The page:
Family Summer Camp
Those two dapper gentlemen on the left are my grandfathers. Those two ladies on the right are my grandmothers. My parents are the awkwardly stoic couple in the middle.
With my paternal grandparents visiting, I feel inspired to explain my little role in my little family universe and my summers with my father’s side. All four of my grandparents are alive. My mother has 5 sisters and 3 brothers. My father has 5 brothers and 2 sisters. On my mother side, I have 17 first cousins. On my father side, I have 11 first cousins with 1 on the way. One of my first cousins has another 2 kids of his own. If you include just the in-laws that have married my uncles and aunts, I have a gigantic family.
My birth was a point of pride for the family. More so for my father side because I was deemed, “cháu đích tôn”. Which means chief paternal grandson. I’m the oldest son of the oldest boy (my father) to have a son of my grandfather. My godfather is older than my dad, but has no children. So I occupy this spot in my family.
My paternal grandfather named me. In Vietnamese, your family surname comes first, then the middle name, and then your given name that you go by. Actual names in my family have a great deal of meaning and serve a purpose. My grandfather has since told me that the reason he left his country was to ensure that my generation would be free. Mind you, my generation wasn’t even born yet, but he knew he had to leave to ensure his grandchildren would be free.
At my birth, my middle name was one commonly used in my family. It’s a distinctly male name that means virtuous. It’s a name that has gone back as far as anyone came remember. My given name literally means descendant. I am the virtuous descendant of my family. In total, it meant to my grandfather that I was the chosen son to carry the virtuous name and character of my family. Even more important is that my paternal family descended from the Ngô Dynasty that gained power and ruled from about 930 AD to 968 AD. Two of the 12 Lords Rebellion who overthrew the dynasty share ancestry with the dynasty.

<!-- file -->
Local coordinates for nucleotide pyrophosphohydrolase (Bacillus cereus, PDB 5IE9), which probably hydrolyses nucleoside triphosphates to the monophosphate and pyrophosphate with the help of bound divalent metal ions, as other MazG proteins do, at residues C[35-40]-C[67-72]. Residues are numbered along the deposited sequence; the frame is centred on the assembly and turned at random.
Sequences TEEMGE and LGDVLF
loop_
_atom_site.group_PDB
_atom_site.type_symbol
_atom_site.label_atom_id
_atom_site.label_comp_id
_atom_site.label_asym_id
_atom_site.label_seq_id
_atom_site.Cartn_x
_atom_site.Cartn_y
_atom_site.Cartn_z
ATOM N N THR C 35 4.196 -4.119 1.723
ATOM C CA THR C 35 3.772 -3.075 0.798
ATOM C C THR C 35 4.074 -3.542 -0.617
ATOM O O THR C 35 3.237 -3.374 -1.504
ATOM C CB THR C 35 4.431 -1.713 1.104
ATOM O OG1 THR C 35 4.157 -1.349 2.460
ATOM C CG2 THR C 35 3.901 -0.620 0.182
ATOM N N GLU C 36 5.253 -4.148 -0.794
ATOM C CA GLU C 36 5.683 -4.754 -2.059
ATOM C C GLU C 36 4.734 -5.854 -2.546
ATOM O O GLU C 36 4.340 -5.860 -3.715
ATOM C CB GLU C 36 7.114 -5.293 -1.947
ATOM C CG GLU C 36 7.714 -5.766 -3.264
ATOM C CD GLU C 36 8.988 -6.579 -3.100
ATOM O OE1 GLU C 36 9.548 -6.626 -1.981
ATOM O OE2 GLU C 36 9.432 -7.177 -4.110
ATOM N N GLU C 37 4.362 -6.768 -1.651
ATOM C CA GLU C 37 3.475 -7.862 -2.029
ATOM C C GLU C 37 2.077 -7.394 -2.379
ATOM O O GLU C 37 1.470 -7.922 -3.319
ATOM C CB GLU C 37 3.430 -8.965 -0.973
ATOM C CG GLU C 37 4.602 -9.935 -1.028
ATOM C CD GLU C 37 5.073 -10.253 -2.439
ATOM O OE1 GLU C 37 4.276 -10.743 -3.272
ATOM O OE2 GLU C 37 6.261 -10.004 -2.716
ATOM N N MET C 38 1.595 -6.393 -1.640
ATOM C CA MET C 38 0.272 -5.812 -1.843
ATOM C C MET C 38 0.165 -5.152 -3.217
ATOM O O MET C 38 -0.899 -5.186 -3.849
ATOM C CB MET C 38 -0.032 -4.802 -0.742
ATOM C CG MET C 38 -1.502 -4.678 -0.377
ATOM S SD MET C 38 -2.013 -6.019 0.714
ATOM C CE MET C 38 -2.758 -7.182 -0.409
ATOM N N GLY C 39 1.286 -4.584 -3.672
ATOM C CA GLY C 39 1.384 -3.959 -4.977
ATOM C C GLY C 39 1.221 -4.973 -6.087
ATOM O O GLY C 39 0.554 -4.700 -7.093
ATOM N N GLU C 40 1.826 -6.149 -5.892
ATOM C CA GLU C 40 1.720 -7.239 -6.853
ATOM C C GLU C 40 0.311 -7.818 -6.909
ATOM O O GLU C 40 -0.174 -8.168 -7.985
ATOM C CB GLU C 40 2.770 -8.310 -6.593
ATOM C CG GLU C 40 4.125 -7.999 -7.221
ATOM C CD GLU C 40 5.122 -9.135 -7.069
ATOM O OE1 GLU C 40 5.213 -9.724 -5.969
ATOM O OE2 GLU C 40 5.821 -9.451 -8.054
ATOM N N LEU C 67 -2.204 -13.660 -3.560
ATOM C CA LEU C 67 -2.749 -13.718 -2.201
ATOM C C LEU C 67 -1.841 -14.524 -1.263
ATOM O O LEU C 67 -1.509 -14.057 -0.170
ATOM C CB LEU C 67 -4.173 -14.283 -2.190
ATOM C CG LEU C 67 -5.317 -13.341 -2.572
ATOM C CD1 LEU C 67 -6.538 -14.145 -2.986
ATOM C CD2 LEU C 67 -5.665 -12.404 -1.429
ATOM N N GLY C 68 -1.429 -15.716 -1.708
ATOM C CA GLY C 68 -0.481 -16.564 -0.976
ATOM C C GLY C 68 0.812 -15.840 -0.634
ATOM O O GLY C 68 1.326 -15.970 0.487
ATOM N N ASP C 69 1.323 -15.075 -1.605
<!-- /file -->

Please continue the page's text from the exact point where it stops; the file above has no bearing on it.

On my mother side, it’s not as straight forward. My mother is the oldest child. The oldest son does not have a child. The next son didn’t have a child until 8 other grandchildren were already born. That cousin, despite my family’s best efforts, doesn’t have a strong role in the family because of my scumbag uncle. My grandparents have traditionally favored me and my siblings for being the grandchildren of the oldest child. I have two older male cousins born to my mom’s younger sister, but they fall beneath me in the hierarchy of things.
While growing up, I spent many of my summers in Florida living with my paternal grandparents. They were deeply religious people who required me to go church 6 days a week. No one else had to go church that often except for me and my grandmother. Everyone else was older than me and were exempt. My grandparents had a small grocery store (where Big Tymers Fashion is in the above picture was where the Mekong Food Store used to be).
In that same building (where the grocery store is in the picture below), we had 4 little cell block bedrooms with false walls set up by my uncles. They were paper thin and you could basically fall through them. From front to back, there was the living room with 2 couches and sofa bed, first bedroom was my grandparents, then the girls room which consisted of two full size beds next to one another, the annex room with another two full size beds literally placed next to one another, and then the boys room to the back which had two bunk beds. This living space was in maybe 800 square feet. (The width of that yellow wall was the wide of the living space in that building. I don’t remember how far back the building was.) Anywhere between 10 to 20 people living in that space at any given point. This was a huge step up from the project housing we lived in before the store.
Those summers, I woke up and was either taught Vietnamese in the morning or I “watched” the store. Which basically meant, I sat at the front of the store, watched TV or played video games, and waited for someone to come in. When they did, I went and got an “adult”. Depending on the customer, I snooped around as kid as shoplifting security. Beyond just a grocery store, it was like a Vietnamese Blockbuster. The entire building was lined with shelves of dubbed Chinese/Vietnamese movies. The whole family would watch these movies while sitting in the store or in the living room at all hours of the day. The rental system was a notebook with college ruled paper. Family and friends took priority and then everyone else.